The new UN Special Rapporteur on Iran, Professor Javaid Rehman, has issued his first report to the General Assembly since he took on the new role in July this year. Professor Rehman has said that challenges in Iran, ‘should be met by a constructive response which places international human rights law at its heart.’ He continued with hopes of “building on the cordial cooperation” extended to him thus far through “constructive engagement” with Iran.
The report said that he will work to investigate,
‘alleged violations of the right to life, particularly the execution of the juvenile offenders; the prohibition of torture and other ill-treatment; the right to freedom of opinion, expression, and assembly; the rights of women and girls; and the rights of religious and ethnic minorities.’
As highlighted in the report, the Special Rapporteur expressed particular alarm at the execution of Zeinab Sekaanvand, “the fifth juvenile offender executed this year”. He also recalled the numerous other juvenile offenders, appealing to the Iranian authorities to abolish the current practice of sentencing children to death, and ‘to commute all death sentences issued against children in line with international law.’ His concerns echo those of Human Rights Watch who reported on 12 October that the current death penalty laws in Iran are failing children – a total of five children have been executed so far this year for crimes that were committed before the age of 18.
The new report states that the Special Rapporteur will aim to work with the government of Iran and carry out a preliminary assessment, including a visit to Iran to conduct further investigations. It also addressed concerns about the situation of human rights defenders and foreign and dual nationals, an issue that has driven the campaigns of a number of human rights organisations including Amnesty and Human Rights Watch.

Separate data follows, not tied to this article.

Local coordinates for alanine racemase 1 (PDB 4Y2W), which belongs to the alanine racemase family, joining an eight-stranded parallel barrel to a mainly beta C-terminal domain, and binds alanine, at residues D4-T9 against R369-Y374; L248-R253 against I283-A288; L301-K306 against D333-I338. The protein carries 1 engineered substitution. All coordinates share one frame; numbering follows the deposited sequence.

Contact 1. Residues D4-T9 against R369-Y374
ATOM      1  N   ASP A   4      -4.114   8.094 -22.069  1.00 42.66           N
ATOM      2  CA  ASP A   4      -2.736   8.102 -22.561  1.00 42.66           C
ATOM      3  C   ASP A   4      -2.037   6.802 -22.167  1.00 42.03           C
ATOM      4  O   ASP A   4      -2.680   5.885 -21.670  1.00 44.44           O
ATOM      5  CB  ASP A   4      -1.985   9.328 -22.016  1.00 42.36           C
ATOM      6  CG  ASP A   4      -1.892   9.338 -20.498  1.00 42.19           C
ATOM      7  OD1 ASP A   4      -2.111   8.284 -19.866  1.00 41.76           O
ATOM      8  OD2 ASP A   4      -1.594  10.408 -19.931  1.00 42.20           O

Iranian legal system
The spotlight on the detention of dual nationals has been at the fore, with now an estimated 10 dual nationals detained in Iran. In September this year the British Foreign Office officially advised British-Iranian nationals against ‘all but essential’ travel to Iran. A Foreign Office spokesperson said that the UK’s ability to provide support to detained dual nationals in Iran was “extremely limited” as the country does not recognise the status of dual nationals.
The concerns of the UK Foreign Office over the limitations for intervention in the Iranian legal process resonate with human rights campaigners. On 26 October, Human Rights Watch said that the vague application of laws in Iran meant that,
‘people cannot predict which acts are crimes and detainees suffer major violations of due process: prosecutions are arbitrary.’
Impact of sanctions
The report also addressed the economic concerns driving numerous protests in the country. Rehman urged,
“the Government to both address the grievances underlying the protests, and also safeguard the right to freedom of association and assembly”.
“In challenging times, the right to freedom of opinion, expression, and access to information are all the more important.” he added.
Professor Rehman also said that he will be seeking to address economic and social rights and to assess the possible negative impact of sanctions on these rights.
IOHR supports the work of Professor Rehman and hopes that investigations into the concerning human rights violations in Iran create steps towards positive actions in seeking the end of human rights violations in Iran.
Watch IOHR TV’s interview with Saeed Kamali Dehghan on the effect of sanctions on Iranians:
Watch IOHR TV’s interview with Richard Ratcliffe: